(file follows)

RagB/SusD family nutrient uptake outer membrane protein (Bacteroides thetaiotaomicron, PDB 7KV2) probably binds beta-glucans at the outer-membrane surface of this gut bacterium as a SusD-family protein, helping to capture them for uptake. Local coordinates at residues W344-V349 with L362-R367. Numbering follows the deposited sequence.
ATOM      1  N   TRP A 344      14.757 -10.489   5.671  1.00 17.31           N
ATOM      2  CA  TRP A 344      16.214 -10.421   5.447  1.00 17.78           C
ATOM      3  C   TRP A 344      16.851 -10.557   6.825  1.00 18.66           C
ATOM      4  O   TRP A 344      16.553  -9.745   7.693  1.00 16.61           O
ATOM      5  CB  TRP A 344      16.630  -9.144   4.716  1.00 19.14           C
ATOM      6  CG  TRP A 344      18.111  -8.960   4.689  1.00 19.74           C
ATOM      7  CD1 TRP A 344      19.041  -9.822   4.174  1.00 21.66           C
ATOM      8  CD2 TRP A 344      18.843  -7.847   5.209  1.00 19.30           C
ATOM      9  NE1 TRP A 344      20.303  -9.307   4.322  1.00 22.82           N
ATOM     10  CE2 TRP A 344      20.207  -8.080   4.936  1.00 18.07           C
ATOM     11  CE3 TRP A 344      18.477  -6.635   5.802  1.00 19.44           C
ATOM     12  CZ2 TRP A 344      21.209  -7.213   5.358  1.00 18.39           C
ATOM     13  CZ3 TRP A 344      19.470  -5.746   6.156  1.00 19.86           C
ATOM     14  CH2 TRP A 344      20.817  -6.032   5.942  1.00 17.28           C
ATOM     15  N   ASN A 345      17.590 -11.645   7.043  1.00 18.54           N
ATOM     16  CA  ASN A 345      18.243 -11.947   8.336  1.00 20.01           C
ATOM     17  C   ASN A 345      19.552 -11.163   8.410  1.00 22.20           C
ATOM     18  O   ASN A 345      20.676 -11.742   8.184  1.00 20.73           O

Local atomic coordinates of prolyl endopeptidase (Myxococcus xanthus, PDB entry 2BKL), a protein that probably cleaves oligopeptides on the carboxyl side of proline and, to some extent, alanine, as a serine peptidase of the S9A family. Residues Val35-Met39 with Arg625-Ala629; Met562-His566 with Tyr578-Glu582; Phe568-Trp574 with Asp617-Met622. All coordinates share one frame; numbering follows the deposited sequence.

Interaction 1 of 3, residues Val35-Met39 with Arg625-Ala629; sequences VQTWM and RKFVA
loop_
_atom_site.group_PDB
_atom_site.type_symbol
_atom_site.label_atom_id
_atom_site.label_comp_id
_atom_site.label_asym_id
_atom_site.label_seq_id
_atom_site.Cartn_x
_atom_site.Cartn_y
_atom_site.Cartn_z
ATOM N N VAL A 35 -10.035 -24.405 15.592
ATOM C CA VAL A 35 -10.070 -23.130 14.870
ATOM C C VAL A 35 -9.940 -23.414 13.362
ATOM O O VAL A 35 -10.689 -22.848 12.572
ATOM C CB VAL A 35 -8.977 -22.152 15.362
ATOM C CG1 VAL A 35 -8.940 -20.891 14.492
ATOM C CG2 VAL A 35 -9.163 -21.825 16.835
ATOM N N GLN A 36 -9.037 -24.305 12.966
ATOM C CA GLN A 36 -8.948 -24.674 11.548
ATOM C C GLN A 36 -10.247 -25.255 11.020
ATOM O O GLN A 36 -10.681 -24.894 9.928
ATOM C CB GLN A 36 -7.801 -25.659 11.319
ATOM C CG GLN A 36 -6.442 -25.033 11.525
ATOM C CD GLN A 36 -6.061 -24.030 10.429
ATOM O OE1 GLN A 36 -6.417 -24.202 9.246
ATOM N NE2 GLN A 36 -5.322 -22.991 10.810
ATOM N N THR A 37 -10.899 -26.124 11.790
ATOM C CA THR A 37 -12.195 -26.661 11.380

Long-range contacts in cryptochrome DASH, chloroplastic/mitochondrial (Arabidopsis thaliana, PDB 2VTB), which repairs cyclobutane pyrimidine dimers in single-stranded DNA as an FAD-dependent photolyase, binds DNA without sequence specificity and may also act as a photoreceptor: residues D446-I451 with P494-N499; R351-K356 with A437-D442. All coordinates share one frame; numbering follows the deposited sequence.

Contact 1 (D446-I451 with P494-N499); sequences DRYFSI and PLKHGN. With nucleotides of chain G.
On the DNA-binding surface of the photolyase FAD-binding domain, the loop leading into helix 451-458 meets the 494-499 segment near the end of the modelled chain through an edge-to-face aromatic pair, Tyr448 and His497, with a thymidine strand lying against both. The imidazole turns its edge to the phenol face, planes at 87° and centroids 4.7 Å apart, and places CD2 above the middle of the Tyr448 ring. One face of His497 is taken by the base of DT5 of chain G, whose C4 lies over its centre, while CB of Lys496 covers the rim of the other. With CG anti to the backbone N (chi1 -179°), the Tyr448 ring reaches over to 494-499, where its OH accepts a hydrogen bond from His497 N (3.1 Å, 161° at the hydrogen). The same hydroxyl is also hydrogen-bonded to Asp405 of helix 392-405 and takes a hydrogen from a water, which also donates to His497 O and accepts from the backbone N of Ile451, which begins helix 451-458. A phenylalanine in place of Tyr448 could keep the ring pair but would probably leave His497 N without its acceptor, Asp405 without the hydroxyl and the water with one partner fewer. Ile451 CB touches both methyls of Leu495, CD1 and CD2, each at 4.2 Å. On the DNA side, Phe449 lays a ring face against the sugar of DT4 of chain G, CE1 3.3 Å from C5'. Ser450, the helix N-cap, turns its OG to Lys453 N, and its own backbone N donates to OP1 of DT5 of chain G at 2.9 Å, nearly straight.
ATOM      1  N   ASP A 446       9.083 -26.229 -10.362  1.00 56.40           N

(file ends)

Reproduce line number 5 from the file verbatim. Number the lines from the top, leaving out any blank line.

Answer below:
ATOM      4  O   TRP A 344      16.553  -9.745   7.693  1.00 16.61           O